Newsletter Article

Faculty Spotlight: Welcoming Angela Fang

Angela Fang
Angela Fang

This year we welcomed Dr. Angela Fang, Assistant Professor of Clinical Psychology and Director of the CoNNeCT Lab to our department. Dr. Fang’s research examines the neurobiological correlates of anxiety and obsessive-compulsive related disorders to develop more effective treatments for these conditions. We’re so excited to have her in our department! 

Dr. Fang is an Assistant Professor of Clinical Psychology and Director of the CoNNeCT Lab (Center of Neuroscience, Neuroendocrinology, and Clinical Translation). She received her A.B. in Psychological and Brain Studies from Dartmouth College, and her Ph.D. in Clinical Psychology from Boston University. Prior to joining UW, Dr. Fang was a faculty member and clinical psychologist at Massachusetts General Hospital and Harvard Medical School in the Department of Psychiatry and OCD and Related Disorders Program. Dr. Fang is focused on understanding the brain and psychological mechanisms underlying social and emotional processing in anxiety and obsessive-compulsive disorders. Dr. Fang named her lab the “CoNNeCT” Lab partly because of all of the literatures and disciplines that need to come together and that is necessary (and fun, Dr. Fang notes!) to do this work.

Dr. Fang’s journey into psychology started back in the late 80s as an immigrant from Taiwan. She observed that her family did not have any language for mental health stemming from the stigma against mental illness in Chinese culture. As a college student, she took on a volunteer position at a local hospital coordinating activities for patients with severe psychiatric disorders and became fascinated by a world of psychopathology that was previously unknown to her. This sparked an interested in studying social cognition in anxiety and obsessive-compulsive related disorders . Dr. Fang’s current research examines self-focused attention, which involves a preferential bias to turn inward and reflect excessively about how badly one is feeling. This comes at the expense of paying attention to the external world, which could potentially improve one’s mood and negative thoughts. Her initial findings have found that this bias may be correlated with abnormal brain connectivity with the default mode network, a network that plays a role in internal thinking processes. Further research is exploring whether these patterns will result in a new categorization of “self-focused disorders” that can result in more precise treatment recommendations.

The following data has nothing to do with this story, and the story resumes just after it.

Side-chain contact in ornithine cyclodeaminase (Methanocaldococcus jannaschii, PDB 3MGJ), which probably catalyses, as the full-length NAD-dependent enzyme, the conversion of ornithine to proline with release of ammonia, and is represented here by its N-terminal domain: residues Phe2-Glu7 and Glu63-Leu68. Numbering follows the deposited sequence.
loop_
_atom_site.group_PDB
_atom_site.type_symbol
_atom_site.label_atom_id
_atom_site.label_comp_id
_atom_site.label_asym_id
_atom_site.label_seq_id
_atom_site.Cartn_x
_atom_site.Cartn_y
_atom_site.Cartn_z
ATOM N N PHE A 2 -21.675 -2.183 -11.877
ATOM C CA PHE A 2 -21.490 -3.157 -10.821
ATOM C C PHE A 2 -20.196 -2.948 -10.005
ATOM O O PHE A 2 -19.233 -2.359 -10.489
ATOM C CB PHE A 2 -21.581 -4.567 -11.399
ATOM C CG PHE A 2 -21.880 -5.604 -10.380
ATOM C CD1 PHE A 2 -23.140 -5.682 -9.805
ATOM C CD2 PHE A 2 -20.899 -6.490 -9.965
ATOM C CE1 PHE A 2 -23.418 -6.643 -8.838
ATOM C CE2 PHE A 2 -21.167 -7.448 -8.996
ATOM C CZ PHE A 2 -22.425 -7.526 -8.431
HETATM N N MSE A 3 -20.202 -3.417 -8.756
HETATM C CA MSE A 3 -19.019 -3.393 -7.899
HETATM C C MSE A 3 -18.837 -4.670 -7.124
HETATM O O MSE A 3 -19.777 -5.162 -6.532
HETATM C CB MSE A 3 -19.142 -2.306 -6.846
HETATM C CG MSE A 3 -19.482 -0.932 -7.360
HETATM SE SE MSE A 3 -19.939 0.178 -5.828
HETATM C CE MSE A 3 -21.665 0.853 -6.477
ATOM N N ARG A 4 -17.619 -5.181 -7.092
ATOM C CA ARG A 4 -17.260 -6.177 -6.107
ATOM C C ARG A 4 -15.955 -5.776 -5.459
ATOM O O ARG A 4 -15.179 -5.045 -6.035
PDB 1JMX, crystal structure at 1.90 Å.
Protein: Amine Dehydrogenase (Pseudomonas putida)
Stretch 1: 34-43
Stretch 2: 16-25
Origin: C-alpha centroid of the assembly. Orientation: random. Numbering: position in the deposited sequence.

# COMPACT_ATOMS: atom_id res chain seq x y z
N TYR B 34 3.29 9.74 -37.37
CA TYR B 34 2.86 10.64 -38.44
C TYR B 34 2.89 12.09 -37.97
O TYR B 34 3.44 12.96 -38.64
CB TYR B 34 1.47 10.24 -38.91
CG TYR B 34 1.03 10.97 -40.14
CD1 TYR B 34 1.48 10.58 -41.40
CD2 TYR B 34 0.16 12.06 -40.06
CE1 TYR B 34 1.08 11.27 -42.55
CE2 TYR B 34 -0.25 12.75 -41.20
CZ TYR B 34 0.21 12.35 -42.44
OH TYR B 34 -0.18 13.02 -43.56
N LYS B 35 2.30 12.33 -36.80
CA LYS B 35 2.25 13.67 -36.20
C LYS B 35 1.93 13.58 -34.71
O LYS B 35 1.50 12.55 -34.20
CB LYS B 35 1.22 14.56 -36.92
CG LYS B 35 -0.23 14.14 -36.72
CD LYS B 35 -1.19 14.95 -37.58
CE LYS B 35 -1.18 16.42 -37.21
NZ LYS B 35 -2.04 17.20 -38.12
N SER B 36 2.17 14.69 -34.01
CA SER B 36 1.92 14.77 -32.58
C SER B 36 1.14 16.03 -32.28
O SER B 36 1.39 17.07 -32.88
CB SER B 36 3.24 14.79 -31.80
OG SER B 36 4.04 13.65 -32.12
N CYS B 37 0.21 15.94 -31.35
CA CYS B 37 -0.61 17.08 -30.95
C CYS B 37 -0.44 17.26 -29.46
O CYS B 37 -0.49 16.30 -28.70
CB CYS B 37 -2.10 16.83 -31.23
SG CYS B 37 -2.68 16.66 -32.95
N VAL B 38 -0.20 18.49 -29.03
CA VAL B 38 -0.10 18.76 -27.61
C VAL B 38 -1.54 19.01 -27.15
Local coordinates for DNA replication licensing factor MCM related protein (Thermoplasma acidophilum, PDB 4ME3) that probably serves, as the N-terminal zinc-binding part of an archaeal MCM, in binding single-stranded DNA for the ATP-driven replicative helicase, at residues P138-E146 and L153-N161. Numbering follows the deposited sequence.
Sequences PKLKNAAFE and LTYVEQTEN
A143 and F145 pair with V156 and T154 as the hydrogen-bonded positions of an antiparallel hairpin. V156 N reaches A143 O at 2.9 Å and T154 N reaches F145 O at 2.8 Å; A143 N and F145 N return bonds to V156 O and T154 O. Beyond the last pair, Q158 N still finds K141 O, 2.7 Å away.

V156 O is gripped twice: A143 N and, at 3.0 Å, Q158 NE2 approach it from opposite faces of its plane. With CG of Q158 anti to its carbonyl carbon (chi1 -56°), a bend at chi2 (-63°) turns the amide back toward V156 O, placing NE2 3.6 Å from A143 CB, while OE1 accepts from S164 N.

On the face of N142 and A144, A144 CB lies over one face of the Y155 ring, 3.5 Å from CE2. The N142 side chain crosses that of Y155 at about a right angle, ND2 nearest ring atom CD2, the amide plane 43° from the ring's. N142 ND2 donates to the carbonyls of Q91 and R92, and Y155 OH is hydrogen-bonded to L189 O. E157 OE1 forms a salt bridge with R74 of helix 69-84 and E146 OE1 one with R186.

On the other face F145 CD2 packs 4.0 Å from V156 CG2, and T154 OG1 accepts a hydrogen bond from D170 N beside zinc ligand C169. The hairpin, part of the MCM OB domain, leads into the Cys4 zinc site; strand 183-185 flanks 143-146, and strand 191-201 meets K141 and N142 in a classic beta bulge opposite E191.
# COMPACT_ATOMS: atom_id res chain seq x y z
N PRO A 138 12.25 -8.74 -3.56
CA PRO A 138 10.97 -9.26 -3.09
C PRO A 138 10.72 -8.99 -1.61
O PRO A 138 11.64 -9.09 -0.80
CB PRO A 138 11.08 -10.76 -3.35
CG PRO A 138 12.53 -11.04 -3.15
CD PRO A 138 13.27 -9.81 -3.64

Dr. Fang also hopes to extend this research to examine self-focused attention across multiple disorder categories including depression, social anxiety, generalized anxiety, panic disorder, OCD, and body dysmorphic disorder in order to develop targeted interventions for this process. Ultimately this work will map these connectivity patterns to treatment outcome in order to better guide individual patients to successful treatments.
              “Relative to medical conditions like cancer and heart disease, research and funding for mental illness is lagging behind and our treatments reflect that,” noted Dr. Fang in acknowledging the current gaps between patient need and current psychological treatments. Despite significant progress in treatments over the past few decades, at least half of patients are not achieving sustained remission. Improving understanding of fundamental brain and cognitive mechanisms will better inform evidence-based patient treatment, improve quality of life, and reduce the hefty costs of treating mental illnesses. Dr. Fang believes that her multidisciplinary approach to studying mental illness will ultimately give it a louder voice in professional research and clinical circles, in many different cultures, and in personal relationships, so that the extent and impact of mental illness are no longer silenced. As a clinical psychologist by training Dr. Fang notes, “My clinical observations inform my scientific hypotheses and help keep me honest that what I’m studying will actually be useable and helpful to the patients we serve.” In doing so, Dr. Fang aims to better understand the neuroscience and psychology behind anxiety and obsessive-compulsive related disorders to better inform clinical treatment of highly prevalent mental illnesses.   

You can help the Psychology Department expand our programs and service to our students and the greater community. To support the work of Dr. Fang and others who are conducting leading research to better understand some of society’s biggest challenges including mental illnesses, we invite you make a pledge today!